bryantee bryantee - 1 month ago 7x
Javascript Question

JavaScript: Using an object to iterate over array and keep track of item frequency

I need a function

to return the most common string found in an array
. I would like to use an object to keep track of these word frequencies. Using getter and setter methods seem like the most viable option. Where the setter function is used to change the value for each key representing the word. Then after I sort the object by frequency value I can return the word with the highest frequency. Am I over thinking this problem?


Here is how this can be solved using Array.prototype.reduce()

var words = ["one", "three", "three", "three", "two", "two"];

var frequencies = words.reduce(function(memo, word) {
    //either start the count now, if this is the first encounter or increas it by 1
    memo[word] = (memo[word] + 1) || 1;
    return memo;
}, {}); // note the empty object being passed in here - that's the initial value for the variable "memo"


var mostFrequentWord = Object.keys(frequencies)
  .reduce(function(highest, current) {
    return frequencies[highest] > frequencies[current] ? highest : current;
  }, "");

console.log("most frequent word: " + mostFrequentWord + 
"\ncount: " + frequencies[mostFrequentWord])

To get the highest value then, it's as simple as running reduce again, only this time using Object.keys()

EDIT: addressing a comment:

Is there any advantage to using .reduce() over .forEach() in your first loop? You're just returning the same object every time so it seems that .forEach() would work just as well and perhaps be a little clearer

Well, it's somewhat down to style - both of these can achieve the same result. The manner in which they do is different though and I'd argue that for this reason reduce has at least a miniscule advantage. Here is why:

  1. reduce and forEach communicate different intent. While they both can be used to achieve similar results, the difference in how they operate does make them a bit biased to some operations.

    • For reduce the intent is "I want to take this collection of things, go through it and return one thing". It's perfectly suitable to find minimums or maximums, or sums, for example. So, you would use it if you have an array at the start and want to end with something else (though sometimes, you can also return an array).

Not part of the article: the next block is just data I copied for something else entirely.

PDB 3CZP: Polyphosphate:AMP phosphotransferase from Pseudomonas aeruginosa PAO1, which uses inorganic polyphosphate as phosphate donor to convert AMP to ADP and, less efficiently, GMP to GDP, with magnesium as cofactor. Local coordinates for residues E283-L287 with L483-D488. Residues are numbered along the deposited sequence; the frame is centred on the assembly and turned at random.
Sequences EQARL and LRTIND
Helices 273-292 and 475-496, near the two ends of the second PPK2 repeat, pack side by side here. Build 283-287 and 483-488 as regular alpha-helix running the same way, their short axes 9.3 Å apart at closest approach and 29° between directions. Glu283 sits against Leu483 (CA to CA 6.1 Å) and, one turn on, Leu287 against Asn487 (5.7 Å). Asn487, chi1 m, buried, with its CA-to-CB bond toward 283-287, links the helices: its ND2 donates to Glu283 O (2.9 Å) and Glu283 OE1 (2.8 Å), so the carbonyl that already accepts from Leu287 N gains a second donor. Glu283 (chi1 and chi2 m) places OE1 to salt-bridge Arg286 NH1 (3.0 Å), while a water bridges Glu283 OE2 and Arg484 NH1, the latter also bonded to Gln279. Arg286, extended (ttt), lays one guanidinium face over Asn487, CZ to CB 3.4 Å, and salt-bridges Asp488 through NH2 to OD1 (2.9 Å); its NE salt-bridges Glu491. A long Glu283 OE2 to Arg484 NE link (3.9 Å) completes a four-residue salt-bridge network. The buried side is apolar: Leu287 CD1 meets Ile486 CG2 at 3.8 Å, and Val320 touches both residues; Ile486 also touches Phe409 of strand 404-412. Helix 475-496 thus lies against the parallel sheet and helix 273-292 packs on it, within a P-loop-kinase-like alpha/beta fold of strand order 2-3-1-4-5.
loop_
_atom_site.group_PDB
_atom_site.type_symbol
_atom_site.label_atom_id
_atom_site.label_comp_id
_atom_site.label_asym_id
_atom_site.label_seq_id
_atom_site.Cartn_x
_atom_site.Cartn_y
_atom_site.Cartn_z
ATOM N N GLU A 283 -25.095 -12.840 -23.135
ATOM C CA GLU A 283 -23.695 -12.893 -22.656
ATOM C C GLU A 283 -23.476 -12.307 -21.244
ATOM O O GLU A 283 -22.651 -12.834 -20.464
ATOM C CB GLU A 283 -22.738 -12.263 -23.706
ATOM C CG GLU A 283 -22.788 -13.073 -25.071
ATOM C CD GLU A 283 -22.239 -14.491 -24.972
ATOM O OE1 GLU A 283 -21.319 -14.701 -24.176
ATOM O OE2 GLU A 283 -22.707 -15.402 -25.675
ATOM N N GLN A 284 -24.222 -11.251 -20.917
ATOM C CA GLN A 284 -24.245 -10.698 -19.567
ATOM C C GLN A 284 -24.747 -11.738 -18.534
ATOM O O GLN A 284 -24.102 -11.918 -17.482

• The intent of forEach is slightly different, though - it is "I want to go through this collection and do something with each item". Essentially, it would be for when you want to do the same operation on each object, say, you might be console.logging them, or validating them or uploading them. In general, you will have one some code that takes one item and does something thing with it and you will just apply it to all items through forEach.
  2. reduce is self-contained. It may not look like much, and it may not be much depending on context, but you have to recognise that the entirety of the functionality is contained within reduce. This makes it vastly easier to grasp within a larger context, since you have everything you need in one place. Let's re-write it using forEach and I will try to show the difference

var frequencies = {}; //<- instantiation needs to be separate

words.forEach(function(word) { //<- population needs to be separate
    frequencies[word] = (frequencies[word] + 1) || 1;

console.log(frequencies); //<- usage is separate

So, you make the function one line shorter (no return) but gain one line because of the instantiation of the variable. This looks completely fine now, because it's isolated but in a larger codebase you might have code between each of the sections. And this makes it harder to keep all the logic in your head - if you read just the forEach loop, you don't have the full context, since you need to know about frequencies when you scroll to it, you might not be able to see the forEach. What's more, you don't even know what state frequencies would be in then you get to the forEach - would it have some values pre-populated? Would it be set to null? Would it be an array instead of an object? Not only would you have to find the initial declaration of frequencies but you also have to track down if it was changed at any point before the function was called.

Now, with that said, let's re-examine what reduce does - everything you need to know about how it operates is in a single place. The declaration, all changes and final assignment of frequencies always happens in the span of three lines of code, so you will not need to find any other thing for the context to make sense, regardless of how much code you have. Yes, you might need to know what words contains, however, the same holds true about forEach.

Regarding both of these points, I would say that reduce is clearer to understand. The only reason why forEach would seem like the simpler solution is if you only ever do things using a regular for loop and you need a functional replacement. Yet, the declarative approach has its differences to imperative - a forEach and a for are different. Neither is inherently better but they do have strengths and weaknesses depending on the situation. A reduce operation is the better functional approach in this situation.